American Association for Cancer Research
10780432ccr140246-sup-126405_1_supp_2460049_n55ckf.doc (51.5 kB)

Data Supplement from Genomic and Transcriptional Alterations in Lung Adenocarcinoma in Relation to Smoking History

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journal contribution
posted on 2023-03-31, 18:13 authored by Anna Karlsson, Markus Ringnér, Martin Lauss, Johan Botling, Patrick Micke, Maria Planck, Johan Staaf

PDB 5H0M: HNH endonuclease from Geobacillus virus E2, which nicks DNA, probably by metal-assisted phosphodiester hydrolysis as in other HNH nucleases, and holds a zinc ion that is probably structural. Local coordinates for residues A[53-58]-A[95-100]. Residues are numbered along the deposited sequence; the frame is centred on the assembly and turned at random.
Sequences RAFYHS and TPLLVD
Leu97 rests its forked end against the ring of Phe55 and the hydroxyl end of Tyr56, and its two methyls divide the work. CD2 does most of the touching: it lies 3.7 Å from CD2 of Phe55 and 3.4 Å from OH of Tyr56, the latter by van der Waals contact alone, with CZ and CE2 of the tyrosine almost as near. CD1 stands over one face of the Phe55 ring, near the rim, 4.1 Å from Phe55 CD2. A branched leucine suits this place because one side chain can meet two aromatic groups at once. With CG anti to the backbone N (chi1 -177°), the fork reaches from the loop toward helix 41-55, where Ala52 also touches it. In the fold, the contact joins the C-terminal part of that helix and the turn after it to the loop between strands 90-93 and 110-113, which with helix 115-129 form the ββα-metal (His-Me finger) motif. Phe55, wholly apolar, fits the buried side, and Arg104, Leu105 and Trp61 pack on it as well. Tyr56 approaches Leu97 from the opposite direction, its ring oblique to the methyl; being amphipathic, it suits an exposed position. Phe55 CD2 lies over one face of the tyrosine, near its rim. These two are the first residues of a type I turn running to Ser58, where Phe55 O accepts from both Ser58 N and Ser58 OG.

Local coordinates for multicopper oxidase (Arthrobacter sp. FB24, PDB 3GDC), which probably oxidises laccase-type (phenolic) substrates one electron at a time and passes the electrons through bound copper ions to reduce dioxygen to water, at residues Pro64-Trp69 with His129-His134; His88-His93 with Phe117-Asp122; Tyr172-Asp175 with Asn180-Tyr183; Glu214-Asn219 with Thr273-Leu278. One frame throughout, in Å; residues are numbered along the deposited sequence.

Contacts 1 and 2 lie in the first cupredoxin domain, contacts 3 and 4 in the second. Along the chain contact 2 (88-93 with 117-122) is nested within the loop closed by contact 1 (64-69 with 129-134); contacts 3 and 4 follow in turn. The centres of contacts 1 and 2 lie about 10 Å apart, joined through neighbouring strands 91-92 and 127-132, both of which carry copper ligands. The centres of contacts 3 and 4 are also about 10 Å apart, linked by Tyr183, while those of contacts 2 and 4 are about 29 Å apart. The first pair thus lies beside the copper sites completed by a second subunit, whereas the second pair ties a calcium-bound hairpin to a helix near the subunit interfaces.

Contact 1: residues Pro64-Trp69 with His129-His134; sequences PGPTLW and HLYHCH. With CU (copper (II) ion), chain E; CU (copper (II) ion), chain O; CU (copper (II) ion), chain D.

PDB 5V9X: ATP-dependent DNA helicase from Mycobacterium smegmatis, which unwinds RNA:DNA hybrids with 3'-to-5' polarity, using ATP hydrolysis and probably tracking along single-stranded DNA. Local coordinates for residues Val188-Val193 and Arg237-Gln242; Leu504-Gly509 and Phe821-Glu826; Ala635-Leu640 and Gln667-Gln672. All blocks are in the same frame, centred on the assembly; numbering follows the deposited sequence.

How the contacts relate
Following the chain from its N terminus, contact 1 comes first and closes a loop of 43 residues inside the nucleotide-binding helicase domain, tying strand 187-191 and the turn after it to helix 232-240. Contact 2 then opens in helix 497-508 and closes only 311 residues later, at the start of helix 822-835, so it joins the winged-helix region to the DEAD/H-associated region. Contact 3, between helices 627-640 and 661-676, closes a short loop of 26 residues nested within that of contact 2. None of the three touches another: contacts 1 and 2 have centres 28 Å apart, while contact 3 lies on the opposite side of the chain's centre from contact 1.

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Purpose: Cigarette smoking is the major pathogenic factor for lung cancer. The precise mechanisms of tobacco-related carcinogenesis and its effect on the genomic and transcriptional landscape in lung cancer are not fully understood.Experimental Design: A total of 1,398 (277 never-smokers and 1,121 smokers) genomic and 1,449 (370 never-smokers and 1,079 smokers) transcriptional profiles were assembled from public lung adenocarcinoma cohorts, including matched next-generation DNA-sequencing data (n = 423). Unsupervised and supervised methods were used to identify smoking-related copy-number alterations (CNAs), predictors of smoking status, and molecular subgroups.Results: Genomic meta-analyses showed that never-smokers and smokers harbored a similar frequency of total CNAs, although specific regions (5q, 8q, 16p, 19p, and 22q) displayed a 20% to 30% frequency difference between the two groups. Importantly, supervised classification analyses based on CNAs or gene expression could not accurately predict smoking status (balanced accuracies ∼60% to 80%). However, unsupervised multicohort transcriptional profiling stratified adenocarcinomas into distinct molecular subgroups with specific patterns of CNAs, oncogenic mutations, and mutation transversion frequencies that were independent of the smoking status. One subgroup included approximately 55% to 90% of never-smokers and approximately 20% to 40% of smokers (both current and former) with molecular and clinical features of a less aggressive and smoking-unrelated disease. Given the considerable intragroup heterogeneity in smoking-defined subgroups, especially among former smokers, our results emphasize the clinical importance of accurate molecular characterization of lung adenocarcinoma.Conclusions: The landscape of smoking-related CNAs and transcriptional alterations in adenocarcinomas is complex, heterogeneous, and with moderate differences. Our results support a molecularly distinct less aggressive adenocarcinoma entity, arising in never-smokers and a subset of smokers. Clin Cancer Res; 20(18); 4912–24. ©2014 AACR.

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